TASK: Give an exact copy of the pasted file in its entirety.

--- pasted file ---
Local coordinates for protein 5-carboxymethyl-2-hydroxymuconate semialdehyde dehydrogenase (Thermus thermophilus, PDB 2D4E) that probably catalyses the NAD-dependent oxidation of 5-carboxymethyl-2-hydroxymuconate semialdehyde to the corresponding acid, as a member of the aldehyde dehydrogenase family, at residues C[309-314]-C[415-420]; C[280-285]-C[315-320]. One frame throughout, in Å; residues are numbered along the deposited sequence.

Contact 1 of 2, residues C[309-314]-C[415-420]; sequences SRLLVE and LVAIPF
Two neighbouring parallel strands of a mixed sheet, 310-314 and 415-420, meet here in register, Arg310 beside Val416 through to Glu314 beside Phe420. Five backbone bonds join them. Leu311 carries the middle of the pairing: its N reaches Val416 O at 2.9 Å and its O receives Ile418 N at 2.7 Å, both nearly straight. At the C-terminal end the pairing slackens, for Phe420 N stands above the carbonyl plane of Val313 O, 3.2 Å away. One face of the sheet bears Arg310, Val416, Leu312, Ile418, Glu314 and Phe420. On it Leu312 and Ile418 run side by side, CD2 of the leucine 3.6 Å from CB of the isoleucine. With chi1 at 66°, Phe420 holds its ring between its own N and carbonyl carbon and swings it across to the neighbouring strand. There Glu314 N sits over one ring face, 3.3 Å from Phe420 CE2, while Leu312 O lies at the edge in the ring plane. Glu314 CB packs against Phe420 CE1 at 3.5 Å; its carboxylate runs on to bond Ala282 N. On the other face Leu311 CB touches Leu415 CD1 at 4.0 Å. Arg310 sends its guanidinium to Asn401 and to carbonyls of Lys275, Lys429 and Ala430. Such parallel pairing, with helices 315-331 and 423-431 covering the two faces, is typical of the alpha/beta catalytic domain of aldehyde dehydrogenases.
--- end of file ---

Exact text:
Local coordinates for protein 5-carboxymethyl-2-hydroxymuconate semialdehyde dehydrogenase (Thermus thermophilus, PDB 2D4E) that probably catalyses the NAD-dependent oxidation of 5-carboxymethyl-2-hydroxymuconate semialdehyde to the corresponding acid, as a member of the aldehyde dehydrogenase family, at residues C[309-314]-C[415-420]; C[280-285]-C[315-320]. One frame throughout, in Å; residues are numbered along the deposited sequence.

Contact 1 of 2, residues C[309-314]-C[415-420]; sequences SRLLVE and LVAIPF
Two neighbouring parallel strands of a mixed sheet, 310-314 and 415-420, meet here in register, Arg310 beside Val416 through to Glu314 beside Phe420. Five backbone bonds join them. Leu311 carries the middle of the pairing: its N reaches Val416 O at 2.9 Å and its O receives Ile418 N at 2.7 Å, both nearly straight. At the C-terminal end the pairing slackens, for Phe420 N stands above the carbonyl plane of Val313 O, 3.2 Å away. One face of the sheet bears Arg310, Val416, Leu312, Ile418, Glu314 and Phe420. On it Leu312 and Ile418 run side by side, CD2 of the leucine 3.6 Å from CB of the isoleucine. With chi1 at 66°, Phe420 holds its ring between its own N and carbonyl carbon and swings it across to the neighbouring strand. There Glu314 N sits over one ring face, 3.3 Å from Phe420 CE2, while Leu312 O lies at the edge in the ring plane. Glu314 CB packs against Phe420 CE1 at 3.5 Å; its carboxylate runs on to bond Ala282 N. On the other face Leu311 CB touches Leu415 CD1 at 4.0 Å. Arg310 sends its guanidinium to Asn401 and to carbonyls of Lys275, Lys429 and Ala430. Such parallel pairing, with helices 315-331 and 423-431 covering the two faces, is typical of the alpha/beta catalytic domain of aldehyde dehydrogenases.